The town of Urbaneja in Venezuela's coastal province of Anzoategui announced that it would not celebrate Carnival this year, which began over the weekend and will run until Tuesday.
The municipality canceled the festivities after several cases of Zika were found in the state, and one woman is believed to have been killed by the mosquito-borne virus.
Officials say the municipality will instead invest in fumigating the town, house by house, in order to wipe out the spread of the virus, which has caused the spread of the Guillain Barre disease and has lead to deformations in newborns.
Carnival can create another souvenir: increased geographic spread of Zika. Visitors can bring mild illness home.https://t.co/NaHgtBjBtF— Infectious Diseases (@InfectiousDz) February 2, 2016
Other municipalities have also followed suit in Brazil, which has been the country most affected by the Zika virus where at least 4,000 babies have already been born with deformed heads. Municipal officials say they are avoiding attracting crowds to the region, and instead will invest festival money into fumigation.
These include various municipalities in the state of Sao Paulo who say they will fight the rise not only of Zika, but also dengue fever and Chikungunya, which are all transmitted by the Aedes aegypti mosquito.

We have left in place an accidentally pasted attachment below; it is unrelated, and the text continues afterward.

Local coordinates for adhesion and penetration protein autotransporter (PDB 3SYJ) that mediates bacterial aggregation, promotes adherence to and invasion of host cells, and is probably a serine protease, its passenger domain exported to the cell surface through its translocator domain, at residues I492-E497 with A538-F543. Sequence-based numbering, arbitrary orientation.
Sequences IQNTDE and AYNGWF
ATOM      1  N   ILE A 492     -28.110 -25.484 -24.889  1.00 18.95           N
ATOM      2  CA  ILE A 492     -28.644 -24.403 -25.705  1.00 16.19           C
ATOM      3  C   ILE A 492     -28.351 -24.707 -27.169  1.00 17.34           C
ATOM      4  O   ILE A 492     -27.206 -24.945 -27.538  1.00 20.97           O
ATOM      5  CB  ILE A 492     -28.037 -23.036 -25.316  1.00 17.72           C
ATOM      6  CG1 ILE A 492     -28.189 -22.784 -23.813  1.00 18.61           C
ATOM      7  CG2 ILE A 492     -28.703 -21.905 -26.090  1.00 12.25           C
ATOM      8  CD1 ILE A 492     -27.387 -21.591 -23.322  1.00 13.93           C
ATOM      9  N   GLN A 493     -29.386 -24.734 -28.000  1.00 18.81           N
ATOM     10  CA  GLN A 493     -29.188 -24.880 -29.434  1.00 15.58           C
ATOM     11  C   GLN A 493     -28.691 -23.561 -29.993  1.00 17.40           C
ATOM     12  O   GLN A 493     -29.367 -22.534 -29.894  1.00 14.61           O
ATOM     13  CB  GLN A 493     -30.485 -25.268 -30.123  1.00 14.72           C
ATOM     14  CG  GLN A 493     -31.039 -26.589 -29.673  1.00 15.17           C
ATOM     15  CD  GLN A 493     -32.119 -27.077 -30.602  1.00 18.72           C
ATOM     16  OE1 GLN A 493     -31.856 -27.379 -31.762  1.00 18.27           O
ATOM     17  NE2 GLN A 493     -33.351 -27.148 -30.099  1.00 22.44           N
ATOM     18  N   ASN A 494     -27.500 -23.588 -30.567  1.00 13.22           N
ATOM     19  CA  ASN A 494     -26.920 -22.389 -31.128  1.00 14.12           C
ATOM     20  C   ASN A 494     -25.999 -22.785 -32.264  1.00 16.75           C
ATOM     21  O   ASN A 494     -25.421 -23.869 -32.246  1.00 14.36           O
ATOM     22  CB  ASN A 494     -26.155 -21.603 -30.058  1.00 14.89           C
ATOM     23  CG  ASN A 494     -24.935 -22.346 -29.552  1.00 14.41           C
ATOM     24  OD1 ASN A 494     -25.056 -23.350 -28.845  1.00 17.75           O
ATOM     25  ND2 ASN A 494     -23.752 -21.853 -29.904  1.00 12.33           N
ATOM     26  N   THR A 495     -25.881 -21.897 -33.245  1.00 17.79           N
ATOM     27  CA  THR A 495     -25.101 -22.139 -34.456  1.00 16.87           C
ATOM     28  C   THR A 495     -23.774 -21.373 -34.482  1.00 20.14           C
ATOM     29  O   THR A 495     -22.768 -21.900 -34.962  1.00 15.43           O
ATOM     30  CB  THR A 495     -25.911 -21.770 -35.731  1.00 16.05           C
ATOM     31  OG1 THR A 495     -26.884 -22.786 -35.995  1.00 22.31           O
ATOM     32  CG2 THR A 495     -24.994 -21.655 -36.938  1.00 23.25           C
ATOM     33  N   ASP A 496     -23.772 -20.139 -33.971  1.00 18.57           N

Other areas in Brazil, however, have refused to cancel Carnival, such as Rio de Janeiro whose week-long celebration brings in millions of visitors each year from all over the world.
Instead, local officials have advised festival-goers to wear clothes that cover their whole bodies and use plenty of mosquito repellent. The warnings have come with some resistance, however, as many say this does not fit with the festival's atmosphere, which is generally laden with scantily dressed people in sequins and feathers.
Colombia, the second worst-affected country, has refused to cancel any of its celebrations or to put any restrictions on tourism because of the virus. Instead they have disseminated information across the country as well as to incoming tourists, on how to avoid contamination and how to recognize the virus.
The World Health Organization (WHO) last week called the Zika virus a “global health emergency” after it was found in 33 countries. The largest number of infections are still occurring in Brazil and Colombia.
WATCH: World Health Organisation on Zika Virus